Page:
# ARCHIVED - Building a quantum computer

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**February 09, 2009— Ottawa, Ontario**

Today's computers, from laptops to supercomputers, employ microchips that contain millions of tiny transistors. Each transistor is a kind of on-off switch that directs streams of millions of electrons representing binary zeros and ones that form the basis for all digital computing.

But what if a computer exclusively used the quantum properties of electrons rather than their classical properties? These computers would transcend today's microprocessors by following completely different quantum physics rules to solve problems.

"There's a whole class of mathematical problems that are very, very hard to do with a regular computer, even if it's very fast. But if you can build a quantum computer, some of these problems become much easier to do," says Dr. Guy Austing of the NRC Institute for Microstructural Sciences (NRC-IMS) in Ottawa.

Dr. Austing is quick to point out that useful quantum computers, first envisaged about 50 years ago, could take up to another 50 years to build. But NRC teams are working on it. And many other university, military and commercial electronics research groups around the world are doing basic research in many directions to find the best ways to employ atoms, ions, photons, superconductors and semiconductors for quantum calculations.

The approach of Dr. Austing and his colleagues involves nano-electronics based on gallium arsenide semiconductor structures called "quantum dots" that can work even with one or two electrons at a time. Gallium arsenide is already used in some specialized electronics, so it's possible that quantum computers could be built using current manufacturing equipment and processes. However, "the behaviour we see in the transistors we are now investigating is quite different than what you see in today's commercial transistors," stresses Dr. Austing.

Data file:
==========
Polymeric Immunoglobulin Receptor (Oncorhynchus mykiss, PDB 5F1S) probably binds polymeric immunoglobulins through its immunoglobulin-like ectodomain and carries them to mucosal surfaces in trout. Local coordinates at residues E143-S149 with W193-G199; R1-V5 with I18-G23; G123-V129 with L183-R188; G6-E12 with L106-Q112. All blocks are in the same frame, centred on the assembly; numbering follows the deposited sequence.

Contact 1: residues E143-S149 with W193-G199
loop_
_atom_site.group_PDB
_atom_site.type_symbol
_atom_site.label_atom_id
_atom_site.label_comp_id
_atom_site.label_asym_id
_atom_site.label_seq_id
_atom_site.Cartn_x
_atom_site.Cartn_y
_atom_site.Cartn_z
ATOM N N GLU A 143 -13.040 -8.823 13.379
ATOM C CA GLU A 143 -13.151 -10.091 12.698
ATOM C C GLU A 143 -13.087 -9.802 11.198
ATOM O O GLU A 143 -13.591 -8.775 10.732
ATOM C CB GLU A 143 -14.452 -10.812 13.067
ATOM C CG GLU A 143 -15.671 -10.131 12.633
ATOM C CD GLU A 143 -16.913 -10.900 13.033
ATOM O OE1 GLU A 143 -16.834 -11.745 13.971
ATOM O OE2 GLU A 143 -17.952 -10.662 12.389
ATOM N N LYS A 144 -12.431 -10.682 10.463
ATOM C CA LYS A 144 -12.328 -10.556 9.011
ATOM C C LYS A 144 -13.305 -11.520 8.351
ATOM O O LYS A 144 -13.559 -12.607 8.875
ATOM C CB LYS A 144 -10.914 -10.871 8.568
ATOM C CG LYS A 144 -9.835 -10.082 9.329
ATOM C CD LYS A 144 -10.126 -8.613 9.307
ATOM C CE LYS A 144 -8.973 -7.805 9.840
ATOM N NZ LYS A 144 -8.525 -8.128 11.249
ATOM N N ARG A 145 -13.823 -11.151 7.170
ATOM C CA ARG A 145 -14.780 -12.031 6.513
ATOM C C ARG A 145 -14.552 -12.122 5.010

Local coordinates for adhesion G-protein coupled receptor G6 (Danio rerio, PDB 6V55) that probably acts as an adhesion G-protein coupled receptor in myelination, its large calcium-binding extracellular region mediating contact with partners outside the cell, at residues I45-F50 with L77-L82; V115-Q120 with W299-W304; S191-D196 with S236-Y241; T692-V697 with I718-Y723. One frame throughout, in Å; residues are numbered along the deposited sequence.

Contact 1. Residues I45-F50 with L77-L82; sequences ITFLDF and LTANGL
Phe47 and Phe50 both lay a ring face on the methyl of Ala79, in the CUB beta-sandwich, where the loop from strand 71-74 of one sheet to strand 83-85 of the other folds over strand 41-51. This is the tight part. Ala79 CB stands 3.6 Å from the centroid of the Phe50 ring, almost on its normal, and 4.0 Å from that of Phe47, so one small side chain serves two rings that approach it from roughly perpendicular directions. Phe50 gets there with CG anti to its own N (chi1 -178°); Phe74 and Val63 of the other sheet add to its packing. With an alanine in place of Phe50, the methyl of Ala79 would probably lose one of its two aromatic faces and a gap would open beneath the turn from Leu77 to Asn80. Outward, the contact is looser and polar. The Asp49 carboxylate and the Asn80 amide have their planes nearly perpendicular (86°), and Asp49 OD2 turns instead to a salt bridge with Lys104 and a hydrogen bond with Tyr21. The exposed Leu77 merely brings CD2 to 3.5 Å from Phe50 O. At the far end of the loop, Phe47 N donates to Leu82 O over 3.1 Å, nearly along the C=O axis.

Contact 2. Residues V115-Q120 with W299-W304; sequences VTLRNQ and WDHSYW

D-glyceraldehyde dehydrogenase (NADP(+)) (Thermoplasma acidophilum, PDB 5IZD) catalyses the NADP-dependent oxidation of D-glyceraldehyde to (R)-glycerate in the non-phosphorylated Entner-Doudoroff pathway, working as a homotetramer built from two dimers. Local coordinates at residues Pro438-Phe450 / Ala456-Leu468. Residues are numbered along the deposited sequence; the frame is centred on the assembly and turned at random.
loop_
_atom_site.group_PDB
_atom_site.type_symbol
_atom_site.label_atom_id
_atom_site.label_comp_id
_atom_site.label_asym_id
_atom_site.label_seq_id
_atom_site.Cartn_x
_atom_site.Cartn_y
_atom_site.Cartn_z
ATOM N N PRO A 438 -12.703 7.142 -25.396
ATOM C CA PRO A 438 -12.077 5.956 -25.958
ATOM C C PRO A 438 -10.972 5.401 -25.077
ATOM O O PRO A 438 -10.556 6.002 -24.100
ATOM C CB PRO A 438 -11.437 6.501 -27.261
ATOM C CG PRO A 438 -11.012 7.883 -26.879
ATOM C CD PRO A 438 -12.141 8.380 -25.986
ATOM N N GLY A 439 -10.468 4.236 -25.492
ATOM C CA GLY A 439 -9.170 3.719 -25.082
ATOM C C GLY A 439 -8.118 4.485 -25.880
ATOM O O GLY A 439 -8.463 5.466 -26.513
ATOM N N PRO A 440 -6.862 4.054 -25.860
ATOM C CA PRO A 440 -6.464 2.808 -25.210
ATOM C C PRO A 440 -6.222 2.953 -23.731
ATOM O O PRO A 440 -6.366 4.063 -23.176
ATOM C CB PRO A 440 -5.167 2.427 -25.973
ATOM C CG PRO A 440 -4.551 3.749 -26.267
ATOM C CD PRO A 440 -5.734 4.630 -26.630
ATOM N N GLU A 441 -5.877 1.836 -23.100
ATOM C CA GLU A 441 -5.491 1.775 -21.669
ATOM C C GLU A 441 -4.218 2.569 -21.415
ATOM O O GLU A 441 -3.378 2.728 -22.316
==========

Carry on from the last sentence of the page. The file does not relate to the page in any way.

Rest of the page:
He explains that while today's computer transistors control the flow of basic "bits" of binary information, quantum computers would shuffle different, more complicated information units called "qubits." One of the main quantum properties of a qubit, called "superposition," means that rather than being in a state of either zero or one, it can be in an intermediate state — a combination of zero and one at the same time. Another property, called "entanglement," means that if a certain quantum object was split in two, for instance, a measurement on one part at one location would influence the outcome of the measurement on the other part at another location, no matter how far apart the two locations.

While these concepts may boggle non-physicists, in simple terms they mean that a quantum computer may excel at performing a number of well-known mathematical algorithms related to certain important, "exponentially difficult" problems.

If a quantum computer can be built, says Dr. Austing, "it would not be a universal panacea." We're unlikely to use them in our laptops or mobile phones. The silicon-based microchips already in common use are best for those.

However, quantum computers could model the workings of quantum systems — like atoms and molecules — giving us a far better understanding of the building blocks of matter. Simulating new biological, chemical or pharmaceutical molecules faster and better would affect many lives — the total combined economic value of these industries was recently estimated at about $3 trillion annually around the world, says Dr. Austing.

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